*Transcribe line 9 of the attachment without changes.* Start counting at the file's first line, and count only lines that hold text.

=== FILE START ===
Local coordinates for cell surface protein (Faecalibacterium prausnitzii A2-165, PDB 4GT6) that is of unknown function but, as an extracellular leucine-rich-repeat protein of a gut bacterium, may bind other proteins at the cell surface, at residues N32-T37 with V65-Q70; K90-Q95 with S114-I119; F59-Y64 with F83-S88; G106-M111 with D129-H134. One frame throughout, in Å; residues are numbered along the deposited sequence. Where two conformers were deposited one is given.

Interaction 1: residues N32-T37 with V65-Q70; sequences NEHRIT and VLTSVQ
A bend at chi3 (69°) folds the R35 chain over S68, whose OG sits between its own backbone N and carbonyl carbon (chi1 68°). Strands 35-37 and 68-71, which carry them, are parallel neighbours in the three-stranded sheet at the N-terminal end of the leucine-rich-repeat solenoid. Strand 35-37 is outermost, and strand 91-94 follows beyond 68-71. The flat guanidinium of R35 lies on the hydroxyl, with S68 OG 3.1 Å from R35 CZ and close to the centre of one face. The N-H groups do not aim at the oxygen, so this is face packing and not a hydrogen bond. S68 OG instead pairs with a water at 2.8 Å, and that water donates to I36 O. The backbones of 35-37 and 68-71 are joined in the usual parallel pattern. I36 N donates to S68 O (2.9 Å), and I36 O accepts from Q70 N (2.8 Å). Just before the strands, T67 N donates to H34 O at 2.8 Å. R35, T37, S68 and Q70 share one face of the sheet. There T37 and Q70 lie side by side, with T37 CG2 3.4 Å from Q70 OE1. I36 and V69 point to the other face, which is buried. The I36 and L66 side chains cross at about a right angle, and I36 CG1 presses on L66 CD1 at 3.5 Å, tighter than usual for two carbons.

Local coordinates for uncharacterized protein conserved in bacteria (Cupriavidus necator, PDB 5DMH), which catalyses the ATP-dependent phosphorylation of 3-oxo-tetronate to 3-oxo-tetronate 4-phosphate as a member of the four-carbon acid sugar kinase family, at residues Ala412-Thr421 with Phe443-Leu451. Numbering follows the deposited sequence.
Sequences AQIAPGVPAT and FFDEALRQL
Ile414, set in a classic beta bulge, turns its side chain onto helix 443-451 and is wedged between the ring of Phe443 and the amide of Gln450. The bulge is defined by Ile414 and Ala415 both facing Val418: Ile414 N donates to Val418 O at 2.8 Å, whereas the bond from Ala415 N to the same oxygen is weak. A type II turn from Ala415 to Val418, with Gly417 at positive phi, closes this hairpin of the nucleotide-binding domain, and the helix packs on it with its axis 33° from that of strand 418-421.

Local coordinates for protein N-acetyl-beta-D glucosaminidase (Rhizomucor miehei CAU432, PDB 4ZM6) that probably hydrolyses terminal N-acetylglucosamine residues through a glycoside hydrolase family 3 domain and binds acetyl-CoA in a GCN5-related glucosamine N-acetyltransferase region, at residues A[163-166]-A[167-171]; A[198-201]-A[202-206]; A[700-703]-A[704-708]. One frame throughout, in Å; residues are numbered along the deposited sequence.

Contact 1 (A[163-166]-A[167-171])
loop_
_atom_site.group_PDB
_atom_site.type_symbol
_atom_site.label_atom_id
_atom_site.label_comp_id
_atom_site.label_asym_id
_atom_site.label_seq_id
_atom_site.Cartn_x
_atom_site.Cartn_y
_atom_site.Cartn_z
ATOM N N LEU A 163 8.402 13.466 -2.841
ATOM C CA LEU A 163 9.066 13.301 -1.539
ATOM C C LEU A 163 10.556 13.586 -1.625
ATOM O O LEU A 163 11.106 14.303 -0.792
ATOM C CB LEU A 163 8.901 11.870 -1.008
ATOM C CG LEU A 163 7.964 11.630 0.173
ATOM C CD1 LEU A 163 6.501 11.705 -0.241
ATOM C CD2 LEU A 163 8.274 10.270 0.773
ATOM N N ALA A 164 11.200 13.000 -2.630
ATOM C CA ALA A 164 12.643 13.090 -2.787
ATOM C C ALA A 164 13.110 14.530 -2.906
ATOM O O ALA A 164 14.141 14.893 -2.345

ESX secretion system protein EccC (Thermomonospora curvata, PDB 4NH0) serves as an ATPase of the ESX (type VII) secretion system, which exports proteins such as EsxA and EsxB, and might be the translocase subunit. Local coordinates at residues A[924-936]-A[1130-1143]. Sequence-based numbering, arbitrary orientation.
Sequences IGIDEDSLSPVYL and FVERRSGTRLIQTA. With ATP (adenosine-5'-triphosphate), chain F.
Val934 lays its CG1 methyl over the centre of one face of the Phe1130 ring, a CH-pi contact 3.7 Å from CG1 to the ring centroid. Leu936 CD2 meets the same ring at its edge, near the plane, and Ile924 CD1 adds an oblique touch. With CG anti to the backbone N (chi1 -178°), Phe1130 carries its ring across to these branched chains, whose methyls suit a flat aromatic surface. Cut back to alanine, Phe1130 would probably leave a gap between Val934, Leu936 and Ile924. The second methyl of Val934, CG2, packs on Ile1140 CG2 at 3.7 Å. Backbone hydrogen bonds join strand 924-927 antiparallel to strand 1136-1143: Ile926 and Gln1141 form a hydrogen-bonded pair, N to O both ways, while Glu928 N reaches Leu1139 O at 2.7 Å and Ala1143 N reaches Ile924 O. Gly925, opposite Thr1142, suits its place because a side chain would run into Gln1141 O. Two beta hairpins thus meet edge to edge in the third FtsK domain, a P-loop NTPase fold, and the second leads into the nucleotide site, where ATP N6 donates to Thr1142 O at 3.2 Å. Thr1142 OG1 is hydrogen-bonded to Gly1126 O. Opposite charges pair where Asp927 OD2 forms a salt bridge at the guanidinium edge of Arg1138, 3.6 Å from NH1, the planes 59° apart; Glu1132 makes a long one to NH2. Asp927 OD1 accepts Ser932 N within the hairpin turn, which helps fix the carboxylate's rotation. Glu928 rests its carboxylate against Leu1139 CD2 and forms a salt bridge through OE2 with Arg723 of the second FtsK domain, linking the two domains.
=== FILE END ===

loop_